Hannibal: A corporate striptease

By UNKNOWN
Posted on Monday, 11 April 2011 15:18

North Africa’s revolutions and the search for stolen assets, combined with the scramble for Africa’s mineral wealth, has concentrated minds on international rules.

“We are all naked! There are no secrets any more!” exclaimed telecoms entrepreneur and philanthropist Mo Ibrahim at a gathering of executives, politicians and lobbyists in Paris. Middle-aged men and women sitting alongside Ibrahim shifted uneasily.

“There was a revolution in technology in Africa,” he continued. “The young people of Tunisia and Tahrir Square and now Libya … have reminded us that there is something called civil society that can take on the biggest institutions.”?

Ibrahim was speaking at a conference on 2-3 March to promote the Extractive Industries Transparency Initiative (EITI). North Africa’s revolutions and the search for assets stolen by deposed autocrats combined with the scramble for Africa’s mineral wealth fuelled by manufacturers in China and India has concentrated minds on international rules.

Delegates to the Paris conference differed sharply over efforts to strengthen EITI’s provisions. The initiative was launched to promote accountability in the oil and mining business by encouraging companies to report all the payments they make to governments.

Nine years later, EITI remains a set of voluntary principles without legal force. Meanwhile the US Congress passed a law last July, the Dodd-Frank Act, requiring US-listed resource companies to report all payments they make to governments.

Activists and politicians in developing countries want European governments to introduce their own ‘Dodd-Frank plus’ laws, making it compulsory for European-listed companies to report all payments.

Mo Ibrahim, whose experience in building up a $2.5bn telecoms company gives his charitable foundation added credibility, wants rapid action: “It is time for Europe to follow the US example … when it comes to corruption, Europe is always dragging its feet. You need to stand up and make it clear that we need transparency.”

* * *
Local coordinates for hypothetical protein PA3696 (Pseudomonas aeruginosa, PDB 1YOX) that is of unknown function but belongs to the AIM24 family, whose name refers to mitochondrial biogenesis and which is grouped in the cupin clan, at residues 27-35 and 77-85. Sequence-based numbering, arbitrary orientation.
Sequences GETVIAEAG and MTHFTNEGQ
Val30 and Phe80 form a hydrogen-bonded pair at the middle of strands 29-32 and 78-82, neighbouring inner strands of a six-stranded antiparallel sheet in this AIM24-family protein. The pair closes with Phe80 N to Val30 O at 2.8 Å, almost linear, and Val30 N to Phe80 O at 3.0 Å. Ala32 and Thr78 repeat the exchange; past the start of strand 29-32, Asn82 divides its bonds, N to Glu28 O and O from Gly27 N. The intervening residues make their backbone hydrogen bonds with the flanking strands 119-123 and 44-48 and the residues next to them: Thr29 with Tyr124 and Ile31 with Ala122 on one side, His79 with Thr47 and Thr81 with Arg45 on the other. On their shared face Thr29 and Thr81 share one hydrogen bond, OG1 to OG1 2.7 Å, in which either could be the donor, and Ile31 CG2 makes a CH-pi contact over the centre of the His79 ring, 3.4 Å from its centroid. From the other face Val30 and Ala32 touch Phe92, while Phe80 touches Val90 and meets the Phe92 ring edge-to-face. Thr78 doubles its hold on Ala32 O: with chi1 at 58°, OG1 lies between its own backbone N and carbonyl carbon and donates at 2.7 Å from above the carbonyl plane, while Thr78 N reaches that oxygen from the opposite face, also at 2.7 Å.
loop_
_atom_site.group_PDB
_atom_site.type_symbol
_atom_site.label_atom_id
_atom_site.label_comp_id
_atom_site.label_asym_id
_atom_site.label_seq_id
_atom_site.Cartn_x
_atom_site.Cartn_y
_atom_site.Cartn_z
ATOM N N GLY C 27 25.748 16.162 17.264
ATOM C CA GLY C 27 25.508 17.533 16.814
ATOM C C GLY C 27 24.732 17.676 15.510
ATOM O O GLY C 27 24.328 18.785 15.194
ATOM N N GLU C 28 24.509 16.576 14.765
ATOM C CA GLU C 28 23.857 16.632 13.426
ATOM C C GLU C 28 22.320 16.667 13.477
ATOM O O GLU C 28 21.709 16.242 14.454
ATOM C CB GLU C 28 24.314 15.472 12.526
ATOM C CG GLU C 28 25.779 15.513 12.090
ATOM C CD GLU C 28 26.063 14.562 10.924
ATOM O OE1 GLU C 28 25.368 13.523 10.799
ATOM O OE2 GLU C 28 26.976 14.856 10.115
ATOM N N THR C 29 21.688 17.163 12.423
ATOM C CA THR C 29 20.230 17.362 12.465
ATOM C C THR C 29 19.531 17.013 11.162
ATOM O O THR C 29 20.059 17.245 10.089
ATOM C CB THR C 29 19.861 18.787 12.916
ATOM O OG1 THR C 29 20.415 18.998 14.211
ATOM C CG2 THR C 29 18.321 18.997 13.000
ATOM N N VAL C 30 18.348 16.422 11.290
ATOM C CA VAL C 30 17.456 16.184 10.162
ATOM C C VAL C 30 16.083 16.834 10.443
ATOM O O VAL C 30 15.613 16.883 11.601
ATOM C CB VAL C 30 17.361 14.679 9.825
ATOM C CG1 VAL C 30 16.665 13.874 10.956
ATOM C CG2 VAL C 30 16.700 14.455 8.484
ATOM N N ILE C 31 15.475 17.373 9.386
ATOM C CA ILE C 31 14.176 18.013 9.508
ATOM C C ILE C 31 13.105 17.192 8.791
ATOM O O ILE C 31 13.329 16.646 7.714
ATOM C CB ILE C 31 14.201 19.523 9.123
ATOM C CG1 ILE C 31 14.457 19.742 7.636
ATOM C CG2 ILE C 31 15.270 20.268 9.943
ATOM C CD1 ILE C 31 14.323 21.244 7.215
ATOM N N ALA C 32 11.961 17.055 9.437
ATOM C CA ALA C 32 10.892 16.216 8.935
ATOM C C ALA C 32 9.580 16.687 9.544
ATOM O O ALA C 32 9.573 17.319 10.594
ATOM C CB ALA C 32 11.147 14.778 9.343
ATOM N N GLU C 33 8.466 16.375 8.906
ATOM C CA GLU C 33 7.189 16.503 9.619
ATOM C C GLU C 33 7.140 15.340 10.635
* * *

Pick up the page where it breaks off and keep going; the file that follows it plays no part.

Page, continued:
Such views won support from German and French officials at the conference. Senior officials in the European Commission confirmed that there are moves to pass a Europe-wide set of laws on corporate transparency by the end of this year.

Another enthusiast, veteran financial player George Soros, arrived at the Paris conference straight from Guinea, where he said that newly elected President Alpha Condé had just signed up to the provisions for EITI membership as he ordered a review of the country’s mining policy.

Condé’s commitment to EITI principles may prove testing for companies such as China’s Chinalco and Russia’s Rusal, which have previously refused to comply with such requirements.

That news failed to sway some of Europe’s biggest corporate battalions such as Anglo-Dutch Shell whose chief executive Peter Voser told the conference that attempts to introduce a Dodd-Frank type law in Europe would tear asunder the uneasy coalition on accountability between companies, developing country governments and civic activists.

“Dodd-Frank treats foreign governments not only as irrelevant but as a problem and not a solution,” argued Voser, adding that its provisions may violate some countries’ national laws on the confidentiality of financial transactions.

Some directors fear that such legal provisions could eventually be extended to forcing companies to publish their tax accounts on a country-by-country basis, a matter of great interest both to governments of the countries where they are listed and where they operate.

Neither side won outright victory in Paris but the proponents of new European laws on corporate accountability are ahead on points. That leaves the big multinational companies with some tough choices: comply or relocate to Shanghai or Mumbai. But they should be aware that the accountability movement’s next port of call will be Asia.

This article was first published in the April 2011 edition of The Africa Report.

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